Happy New Year, dear readers!
I for one am glad to see the calendar change. When I was younger I was indifferent to the changing years, but here at midlife I have come to experience, despite all the cynicism I can muster, which is a lot, a kind of strange hope when 1 January rolls around.
My hope for 2013 is twofold: fewer distractions and a more deliberate life.
My search for stable employment continues. My approach in 2012 was to push hard on every door and wait breathlessly to see what would happen. When nothing did I’d push again and again hold my breath. A few cycles like this exhausted me. My professional expectations have been nothing but anxiety-provoking and they have diverted my attention from actual life, which holds for no one.
Case in point: In September my dad was diagnosed with multiple myeloma, a cancer of the blood plasma. He has gone through chemotherapy continuously since then. Later this month he will undergo a stem cell transplant. His prognosis is good, but this is a major procedure. Its effects on his immune system will be severe and will last for months.
All this has left me a bit unhinged.
But there’s truth in the cliché that crises can wake us up. These circumstances and others have led me to conclude that too much of my life has been centered on trivia. My constant tracking of certain news-blog-Facebook-tweet cycles is just one of several examples I might mention. It’s on my laptop, my office computer, the iPad, my phone, my TV. It’s hyperactive and nonstop. And it goes exactly nowhere. Over the last few months I’ve become aware of how badly FOMO (fear of missing out) has jangled my nerves. It has left me unable to pay attention to any one idea, and to any one person.
So this year I hope to relearn how to pay attention.
Perhaps that’s why I have recently re-read a certain pair of short books: Isaac Newton by James Gleick and Waiting for God by Simone Weil. Newton and Weil make an interesting pair: One a genius of science, the other of the spirit. You would want neither at your dinner party: Newton wouldn’t say a word — in fact, he would probably hide somewhere — and Weil would spend the evening matter-of-factly challenging everyone’s assumptions about everything (not out of a desire to upset people; it’s who she was). Neither sought fame: Newton was only pulled out of his shell by larger circumstances and Weil was an unknown quantity until shortly after her death in 1943. They focused on different aspects of reality: Newton on mathematics and the mystery of motion; Weil on the lives and sufferings of her fellows.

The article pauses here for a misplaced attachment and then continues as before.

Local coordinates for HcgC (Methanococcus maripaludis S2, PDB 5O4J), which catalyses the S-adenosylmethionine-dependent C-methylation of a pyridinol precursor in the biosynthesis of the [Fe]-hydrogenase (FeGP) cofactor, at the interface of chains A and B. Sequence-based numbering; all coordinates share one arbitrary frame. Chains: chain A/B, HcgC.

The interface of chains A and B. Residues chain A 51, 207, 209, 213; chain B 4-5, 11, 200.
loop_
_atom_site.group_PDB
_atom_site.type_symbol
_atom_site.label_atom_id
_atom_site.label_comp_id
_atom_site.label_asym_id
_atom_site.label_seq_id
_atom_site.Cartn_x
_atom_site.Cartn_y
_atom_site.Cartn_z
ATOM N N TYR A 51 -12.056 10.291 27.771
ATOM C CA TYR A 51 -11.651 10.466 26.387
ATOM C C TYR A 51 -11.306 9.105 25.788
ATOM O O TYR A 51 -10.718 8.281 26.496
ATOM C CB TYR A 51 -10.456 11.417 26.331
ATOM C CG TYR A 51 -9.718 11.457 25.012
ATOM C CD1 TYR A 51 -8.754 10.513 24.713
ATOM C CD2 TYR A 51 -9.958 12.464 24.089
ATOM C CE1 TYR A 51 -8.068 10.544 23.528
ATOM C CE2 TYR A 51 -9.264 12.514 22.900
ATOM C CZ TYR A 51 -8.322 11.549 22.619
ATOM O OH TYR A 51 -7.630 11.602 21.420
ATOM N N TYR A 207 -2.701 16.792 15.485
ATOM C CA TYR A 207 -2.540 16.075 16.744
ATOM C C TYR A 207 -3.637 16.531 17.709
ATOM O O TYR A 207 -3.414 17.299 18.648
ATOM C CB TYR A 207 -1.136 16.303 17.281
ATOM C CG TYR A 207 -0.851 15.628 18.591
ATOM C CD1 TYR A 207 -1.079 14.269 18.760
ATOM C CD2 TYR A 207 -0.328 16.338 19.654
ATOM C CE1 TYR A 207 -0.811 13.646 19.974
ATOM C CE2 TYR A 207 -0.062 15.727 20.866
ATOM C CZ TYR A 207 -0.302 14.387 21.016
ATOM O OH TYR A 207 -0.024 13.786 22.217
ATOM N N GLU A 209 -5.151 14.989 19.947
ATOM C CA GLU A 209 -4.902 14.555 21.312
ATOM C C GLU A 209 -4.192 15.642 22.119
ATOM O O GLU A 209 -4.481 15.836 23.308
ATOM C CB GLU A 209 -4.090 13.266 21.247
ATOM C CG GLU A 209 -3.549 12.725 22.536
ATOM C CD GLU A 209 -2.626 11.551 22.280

But they focused, and that’s the point. They had the capacity to filter out noise and pay attention.
Newton would pay attention to a single idea for long periods of time: days, weeks, months, years. Writes Gleick,
Newton’s patience was limitless. Truth, he said much later, was the “offspring of silence and meditation.” And he said: “I keep the subject constantly before me and wait ’till the first dawnings open slowly, by little and little, into a full and clear light.”
He did one thing at a time, whether it was physics, alchemy, or theology. Whatever it was he was doing, he was attending to it.
Weil’s idea of attention is subtle and theologically oriented. She writes that paying true attention to anything — even a problem of physics, say — develops the capacity to see and know others (and God too, but that’s for another day). The idea is to hold the object of one’s attention at a (short) distance from other thoughts that threaten to crowd it out:
Attention consists of suspending our thought, leaving it detached, empty, and ready to be penetrated by the object; it means holding in our minds, within reach of this thought, but on a lower level and not in contact with it, the diverse knowledge we have acquired which we are forced to make use of. Our thought should be in relation to all particular and already formulated thoughts, as man on a mountain who, as he looks forward, sees also below him, without actually looking at them, a great many forests and plains. Above all, our thought should be empty, waiting, not seeking anything, but ready to receive in its naked truth the object that is to penetrate it.
This is true whether the object of attention is a proposition in physics or a homeless man by the off-ramp.
In other words, when encountering any idea or person, I might try to resist my powerful urge to classify, contextualize, and connect: “Oh, that’s a statement of momentum conservation”; “He should get a job.” No: what I have here is that equation; what I have here is that human being. Suppress for a moment the interpretive reflex. That way I might at least see something real and keep it from being lost in the hyperactivity and nonsense that so threatens my peace of mind.
There is no promise of employment; nor do I have any control over my dad’s health. But maybe I can wake up a little.
My prayer for 2013 is that I will learn to think and act deliberately; that is, with attention. This means saying no: not reaching for my phone to assuage my anxiety, not spending time reading blogs and news sites that only frustrate me, not googling when I could just wonder, not fantasizing about professional “success.”
The truth is, my family and I have a promising year ahead of us. We have lots of new challenges and opportunities. And I’m grateful for that, just as I am grateful for each of you, dear readers.
Here’s to a joyous 2013 for you and yours!